The job with no name: Holacracy and the future of workplaces


Here’s a deal for you: no managers, no job titles, no traditional hierarchies, and if that doesn’t jive with you, there’s a nice severance package waiting. Do these add up to a worker’s paradise? Or a social experiment doomed to fail?

US e-commerce company Zappos is giving it the old college try. Although their trade is keeping people supplied with shoes, the business is becoming better known for spruiking some unconventional management practices. Back in 2013, CEO Tony Hsieh (pronounced Shay) announced he was tearing down more than just cubicle walls when he switched the entire company over to a concept called holacracy. Workers made the switch a few departments at a time, starting with its HR and recruiting teams, until the whole company transitioned over in 2015.

The system is less like a pyramid (a top-down approach) and more a series of overlapping circles, where individuals have no official ‘boss’, but rather a system of checks and balances on shared responsibilities. Employees can choose which circles they belong to, what projects they work on and all proceedings, including meeting agendas and timecards, filter through the holacracy software, Glass Frog.

Although other businesses use holacracy, Zappos stands out for being one of the biggest companies to implement the program. It’s also one of the first to have systems in place and a culture that is consistently voted as one of the world’s best. Therefore, what happens at Zappos has implications for the future of workplace structures in other sectors and other companies.

But what do their employees think? Turns out, many liked having someone at the top. Hsieh delivered an ultimatum to employees in April 2015: accept holacracy, or take the money and run. Roughly 200 employees, or 14 per cent of the workforce, took him up on his offer. Since then, that number has risen to 18 per cent.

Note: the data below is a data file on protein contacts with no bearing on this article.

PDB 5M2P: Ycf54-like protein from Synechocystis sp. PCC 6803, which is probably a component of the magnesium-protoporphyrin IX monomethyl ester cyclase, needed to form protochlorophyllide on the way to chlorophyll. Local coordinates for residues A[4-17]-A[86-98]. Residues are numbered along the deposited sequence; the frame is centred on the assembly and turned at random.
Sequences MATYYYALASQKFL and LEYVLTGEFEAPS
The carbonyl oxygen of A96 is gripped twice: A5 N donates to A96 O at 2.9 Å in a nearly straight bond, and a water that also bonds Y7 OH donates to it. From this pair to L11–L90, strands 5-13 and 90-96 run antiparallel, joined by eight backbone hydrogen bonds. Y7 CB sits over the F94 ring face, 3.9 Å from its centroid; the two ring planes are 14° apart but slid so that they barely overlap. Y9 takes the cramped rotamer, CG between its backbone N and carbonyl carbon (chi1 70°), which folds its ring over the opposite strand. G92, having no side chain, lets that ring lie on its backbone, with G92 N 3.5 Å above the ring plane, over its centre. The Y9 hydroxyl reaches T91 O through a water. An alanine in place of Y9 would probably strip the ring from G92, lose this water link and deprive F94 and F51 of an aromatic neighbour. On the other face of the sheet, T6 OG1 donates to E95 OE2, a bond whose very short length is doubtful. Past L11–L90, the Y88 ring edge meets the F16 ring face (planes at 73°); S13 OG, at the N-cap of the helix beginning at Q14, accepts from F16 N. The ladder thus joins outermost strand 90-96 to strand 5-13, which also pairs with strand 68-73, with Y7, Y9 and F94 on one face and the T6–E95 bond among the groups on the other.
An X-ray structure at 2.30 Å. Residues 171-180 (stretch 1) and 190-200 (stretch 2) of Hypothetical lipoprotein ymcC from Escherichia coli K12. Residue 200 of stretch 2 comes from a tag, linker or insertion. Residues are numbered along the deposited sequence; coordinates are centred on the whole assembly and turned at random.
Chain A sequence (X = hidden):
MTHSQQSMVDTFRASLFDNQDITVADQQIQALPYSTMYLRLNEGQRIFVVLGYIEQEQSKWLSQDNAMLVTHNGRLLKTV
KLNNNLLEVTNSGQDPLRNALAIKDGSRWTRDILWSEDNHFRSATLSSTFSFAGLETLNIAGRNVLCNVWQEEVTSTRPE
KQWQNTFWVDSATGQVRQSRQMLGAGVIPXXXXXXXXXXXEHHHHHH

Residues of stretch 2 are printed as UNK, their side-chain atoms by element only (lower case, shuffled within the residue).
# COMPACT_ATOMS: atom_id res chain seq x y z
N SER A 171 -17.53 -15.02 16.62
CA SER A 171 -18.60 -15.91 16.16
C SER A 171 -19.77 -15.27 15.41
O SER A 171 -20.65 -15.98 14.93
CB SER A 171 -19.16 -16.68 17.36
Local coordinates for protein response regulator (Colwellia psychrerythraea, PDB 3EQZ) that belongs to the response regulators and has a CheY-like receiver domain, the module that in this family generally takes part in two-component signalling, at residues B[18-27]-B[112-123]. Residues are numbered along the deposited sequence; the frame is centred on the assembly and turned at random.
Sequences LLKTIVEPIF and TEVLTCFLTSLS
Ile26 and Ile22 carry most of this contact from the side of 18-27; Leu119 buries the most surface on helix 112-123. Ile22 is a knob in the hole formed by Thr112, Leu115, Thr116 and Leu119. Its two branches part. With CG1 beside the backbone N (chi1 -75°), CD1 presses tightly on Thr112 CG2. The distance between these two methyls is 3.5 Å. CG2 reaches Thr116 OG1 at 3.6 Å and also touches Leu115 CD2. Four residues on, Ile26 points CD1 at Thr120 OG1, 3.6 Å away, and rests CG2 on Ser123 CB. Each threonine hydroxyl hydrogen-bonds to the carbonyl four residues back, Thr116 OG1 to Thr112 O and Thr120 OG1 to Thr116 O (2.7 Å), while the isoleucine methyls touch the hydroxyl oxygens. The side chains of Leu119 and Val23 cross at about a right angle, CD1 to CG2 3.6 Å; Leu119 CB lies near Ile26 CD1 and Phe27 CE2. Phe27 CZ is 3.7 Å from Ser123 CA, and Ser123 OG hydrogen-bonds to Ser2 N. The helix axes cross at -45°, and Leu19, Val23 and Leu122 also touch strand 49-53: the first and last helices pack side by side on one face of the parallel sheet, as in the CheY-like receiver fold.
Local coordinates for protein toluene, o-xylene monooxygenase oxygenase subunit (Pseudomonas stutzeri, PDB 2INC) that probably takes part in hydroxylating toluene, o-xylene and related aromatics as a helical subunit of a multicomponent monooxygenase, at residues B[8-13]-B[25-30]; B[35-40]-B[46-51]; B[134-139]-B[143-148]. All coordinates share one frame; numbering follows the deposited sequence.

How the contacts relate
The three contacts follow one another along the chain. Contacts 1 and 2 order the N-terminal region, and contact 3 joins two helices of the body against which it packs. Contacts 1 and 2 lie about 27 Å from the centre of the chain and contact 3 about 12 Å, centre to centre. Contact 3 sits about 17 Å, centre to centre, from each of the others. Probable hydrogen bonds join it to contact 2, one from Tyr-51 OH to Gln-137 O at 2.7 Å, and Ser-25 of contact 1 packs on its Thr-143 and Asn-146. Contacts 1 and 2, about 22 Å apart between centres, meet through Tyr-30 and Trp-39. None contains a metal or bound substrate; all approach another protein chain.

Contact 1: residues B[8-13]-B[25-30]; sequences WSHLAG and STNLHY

But whether these employees left because they didn’t like holacracy or because their roles became obsolete is unclear. In an interview with Quartz magazine early last week, COO Arun Rajan reported that 75 to 85 per cent of employees who left were managers.

Feedback from those who stayed has not been all positive, either. Complaints include frustrations with the new system’s complex structure, where circles (250 and counting) can be disbanded and reformed at any time. Meetings are endless, say some, and no one is sure how to definitively work out pay structures for a system with no job titles and fluid roles. And then there’s the lingo: domains, tensions, roadblocks and #mentors all take on new meaning, and ‘manager’ is for all intents and purposes barred from Zappos vocabulary.

It’s not all bad, though. Because all functions and activities are hosted online in a single location, it’s easy to make everything transparent and accessible. Empowerment is another incentive.

“A person whose job it is to just takes phone calls can propose something for the entire company,” says current employee Danielle Kelly in an interview with The New York Times. “It’s empowering everybody to have the same voice.”

Hsieh acknowledges that the transition hasn’t been smooth, but he is on a mission to test the limits of organisational reformation. Over time, he hopes holacracy will bring the company back to what made it a top-tier workplace: a sense of community that leads to friendship and trust in the office.

Proof of the system’s success is slow-going, but for now those spearheading the transition within Zappos are taking baby steps. Meanwhile, other companies will have to wait and see if it’s worth taking the leap.

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The job with no name: Holacracy and the future of workplaces